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Bible Commentaries

The People's Bible by Joseph Parker
Amos 8

 

 

Verses 1-14

"a Basket of Summer Fruit."

Amos 8

" Amos , what seest thou? And I said, A basket of summer fruit" ( Amos 8:2).

Amos continued his visions notwithstanding the rude and mendacious interruption of the false priest Amaziah who sent a lie to Jeroboam. Amos confronted the false priest, as we have just seen, boldly and destructively. You cannot reply to a thunderstorm. Anything that a man may say after a whirlwind is very feeble. We have heard the great speech of Amos , as it rolled round and round the withering Amaziah like tempest on tempest Now Amos stands up as if nothing had happened, and in one of his quiet moods he tells us that he had a vision. A sweet familiarity distinguishes the style of the prophet as he approaches this department of his revelation. The Lord is represented as calling him by name, " Amos ,—what seest thou?" In the Bible there is a wonderful familiarity of this kind; often there is a species of conversation, friendly interview, domestic talk, as if the Lord had concentrated himself upon the individual in question; as, for example, "When Jesus came to the place, he looked up, and said, Zacchæus." "The Lord said unto Moses, I know thee by name." There is always something tender when our knowledge comes to a knowledge of name, especially when that name stands up as a signal of truth, honour, love, music. When we mention some names our eyes fill with tears, because they are names that have histories in them; they recall times of darkness, desolation, long nights of loneliness, or days of harvest and festival and mutual joy. The Lord spake thus to his servant; and the familiarity never interfered with the revelation. It is the familiarity of love; it is not the familiarity of contempt or disregard or indifference. There is a way of naming a person which means that you are going to whisper some heart-secret into his ear. There is an offhand naming of men which amounts to nothing; but there is another naming which amounts to baptism, and still fuller sacrament; a masonic sign which means that heart is going to talk to heart. This was in the tone of the Lord as he said, " Amos , what seest thou?" The Lord knows what we see, but he wants us to tell him. We need not pray in the sense of endeavouring to give God information, but he likes to hear our lisping, our broken speech, our poor grammar; he takes an interest in our stumbling and blundering; he will not answer all we say because he knows we would not say it if we really knew what it meant, but he will answer that part of it which is for the soul"s health and enrichment and invigoration. "What seest thou?" What wouldst thou? What is thy desire and what is thy petition? and it shall be granted unto thee. He knows it before we begin to make any statement; yet he likes us to talk. We are educated by speech; we startle ourselves by the sound of our own voices. There are men who could not pray aloud and retain their reverence. There are other men who have the gift of praying audibly, and the gift of understanding what a thousand hearts all want at once, and they exercise that prophetic and intercessory function to the infinite advantage of the world.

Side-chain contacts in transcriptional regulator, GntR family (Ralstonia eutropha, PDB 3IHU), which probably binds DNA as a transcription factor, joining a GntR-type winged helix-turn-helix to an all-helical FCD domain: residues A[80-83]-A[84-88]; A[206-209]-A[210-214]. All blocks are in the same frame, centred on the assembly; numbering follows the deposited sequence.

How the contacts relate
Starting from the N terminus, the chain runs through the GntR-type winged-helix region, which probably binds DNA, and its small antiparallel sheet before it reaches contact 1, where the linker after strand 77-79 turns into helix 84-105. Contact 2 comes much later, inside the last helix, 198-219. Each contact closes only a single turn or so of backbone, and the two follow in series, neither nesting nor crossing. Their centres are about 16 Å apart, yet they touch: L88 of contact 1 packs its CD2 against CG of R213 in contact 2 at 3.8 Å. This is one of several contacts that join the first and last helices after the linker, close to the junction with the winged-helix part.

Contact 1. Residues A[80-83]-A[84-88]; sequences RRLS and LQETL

Every man has his own vision of God. The vision changes. Amos saw the incoming of the grasshoppers and the wonderful work which they did amid the grass of the land; then he saw the Lord with a plumbline in his hand; and now he sees a basket of summer fruit: and in all this he is a fool to the worldly man. We have just seen that the insincere man never can understand sincerity; the little-minded man never can comprehend magnanimity; the worldly soul can never enter into the mystery of prayer, except by such pedantic criticism as affects to despise, or at least question its rationalism and its utility. Let every man talk in his own way. There is an insanity of wisdom; there is a transcendentalism of feeling which will make its own speech, and thus affright those who live within the speech which has been made for them. It will do us good to hear all kinds of speech, and see all manner of visions; we shall be startled out of our insularity, and be made to feel that there is nothing lonely in God"s universe; that the least of the worlds is a nexus, connecting us with the infinite, the boundless, the divine.